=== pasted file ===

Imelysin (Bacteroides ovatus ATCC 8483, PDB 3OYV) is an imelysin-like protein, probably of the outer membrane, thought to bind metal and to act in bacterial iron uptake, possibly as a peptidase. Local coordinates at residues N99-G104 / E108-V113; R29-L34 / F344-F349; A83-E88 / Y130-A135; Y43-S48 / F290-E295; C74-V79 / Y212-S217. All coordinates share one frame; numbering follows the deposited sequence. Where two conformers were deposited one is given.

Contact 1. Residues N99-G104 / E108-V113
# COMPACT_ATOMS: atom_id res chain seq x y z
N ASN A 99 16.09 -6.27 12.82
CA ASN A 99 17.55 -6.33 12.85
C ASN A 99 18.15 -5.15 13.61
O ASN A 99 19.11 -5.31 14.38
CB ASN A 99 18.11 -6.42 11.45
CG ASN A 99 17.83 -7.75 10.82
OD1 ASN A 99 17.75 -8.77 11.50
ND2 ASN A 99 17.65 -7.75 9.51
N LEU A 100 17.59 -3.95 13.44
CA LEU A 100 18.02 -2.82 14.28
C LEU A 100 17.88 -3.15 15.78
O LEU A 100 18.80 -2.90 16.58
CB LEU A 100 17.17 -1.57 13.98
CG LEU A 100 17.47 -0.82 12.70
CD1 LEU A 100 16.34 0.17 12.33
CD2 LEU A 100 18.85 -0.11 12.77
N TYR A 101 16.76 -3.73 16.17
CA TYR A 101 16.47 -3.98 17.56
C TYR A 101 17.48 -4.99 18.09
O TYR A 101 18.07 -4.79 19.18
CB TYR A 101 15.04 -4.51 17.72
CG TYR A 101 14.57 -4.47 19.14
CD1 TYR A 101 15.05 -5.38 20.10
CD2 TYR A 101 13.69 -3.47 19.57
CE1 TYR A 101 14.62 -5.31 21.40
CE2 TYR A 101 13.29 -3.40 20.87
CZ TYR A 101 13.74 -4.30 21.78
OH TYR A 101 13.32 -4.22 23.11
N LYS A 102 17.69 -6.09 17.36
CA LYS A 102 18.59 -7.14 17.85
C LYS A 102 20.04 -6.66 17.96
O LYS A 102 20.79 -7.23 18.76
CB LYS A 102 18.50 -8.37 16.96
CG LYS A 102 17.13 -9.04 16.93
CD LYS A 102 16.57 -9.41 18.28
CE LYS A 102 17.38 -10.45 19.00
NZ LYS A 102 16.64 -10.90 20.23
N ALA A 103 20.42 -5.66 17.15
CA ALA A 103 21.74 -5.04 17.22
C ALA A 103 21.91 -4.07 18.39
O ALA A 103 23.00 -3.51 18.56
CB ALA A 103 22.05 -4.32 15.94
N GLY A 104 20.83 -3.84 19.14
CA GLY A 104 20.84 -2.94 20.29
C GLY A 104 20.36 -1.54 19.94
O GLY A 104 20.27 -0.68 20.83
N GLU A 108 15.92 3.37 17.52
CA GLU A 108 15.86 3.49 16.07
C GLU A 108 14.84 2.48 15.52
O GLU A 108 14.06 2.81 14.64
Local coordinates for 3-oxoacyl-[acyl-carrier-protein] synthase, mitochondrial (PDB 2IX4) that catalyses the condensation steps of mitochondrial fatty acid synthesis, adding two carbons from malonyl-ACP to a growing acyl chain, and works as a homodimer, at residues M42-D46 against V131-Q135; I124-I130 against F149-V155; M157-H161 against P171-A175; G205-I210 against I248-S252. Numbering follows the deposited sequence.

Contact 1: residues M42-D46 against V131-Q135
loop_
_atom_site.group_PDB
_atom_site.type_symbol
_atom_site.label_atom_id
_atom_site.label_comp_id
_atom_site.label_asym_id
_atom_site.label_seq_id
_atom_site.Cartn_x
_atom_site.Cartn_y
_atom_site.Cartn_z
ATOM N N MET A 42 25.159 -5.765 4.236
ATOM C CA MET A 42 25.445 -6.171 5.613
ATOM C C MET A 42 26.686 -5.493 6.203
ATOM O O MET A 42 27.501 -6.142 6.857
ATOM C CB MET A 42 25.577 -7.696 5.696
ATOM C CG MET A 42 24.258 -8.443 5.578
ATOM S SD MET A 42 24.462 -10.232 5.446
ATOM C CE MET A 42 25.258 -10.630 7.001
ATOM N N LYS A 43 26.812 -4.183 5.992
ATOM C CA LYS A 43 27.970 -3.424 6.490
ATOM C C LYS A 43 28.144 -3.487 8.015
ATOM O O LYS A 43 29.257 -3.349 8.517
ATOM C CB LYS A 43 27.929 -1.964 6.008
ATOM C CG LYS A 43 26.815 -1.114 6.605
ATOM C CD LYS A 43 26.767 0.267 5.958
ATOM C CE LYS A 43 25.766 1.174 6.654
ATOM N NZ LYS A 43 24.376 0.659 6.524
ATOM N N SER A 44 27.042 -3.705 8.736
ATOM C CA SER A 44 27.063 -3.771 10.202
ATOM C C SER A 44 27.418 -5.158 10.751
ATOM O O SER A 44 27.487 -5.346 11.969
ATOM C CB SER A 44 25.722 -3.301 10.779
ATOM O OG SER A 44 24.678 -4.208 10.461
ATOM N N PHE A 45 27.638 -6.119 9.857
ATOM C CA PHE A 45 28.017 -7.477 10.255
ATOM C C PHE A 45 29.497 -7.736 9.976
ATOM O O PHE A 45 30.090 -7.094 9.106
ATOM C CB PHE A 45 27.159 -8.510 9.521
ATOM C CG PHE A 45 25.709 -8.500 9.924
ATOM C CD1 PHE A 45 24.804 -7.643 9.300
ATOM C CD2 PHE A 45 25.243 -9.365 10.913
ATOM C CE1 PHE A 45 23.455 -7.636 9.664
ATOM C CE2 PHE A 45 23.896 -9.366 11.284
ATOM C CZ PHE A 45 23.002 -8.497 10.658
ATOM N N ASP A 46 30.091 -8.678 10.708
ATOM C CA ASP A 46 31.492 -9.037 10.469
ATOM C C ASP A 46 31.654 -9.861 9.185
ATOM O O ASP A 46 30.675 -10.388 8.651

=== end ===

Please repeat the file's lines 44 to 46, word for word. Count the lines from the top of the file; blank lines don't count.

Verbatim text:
O ALA A 103 23.00 -3.51 18.56
CB ALA A 103 22.05 -4.32 15.94
N GLY A 104 20.83 -3.84 19.14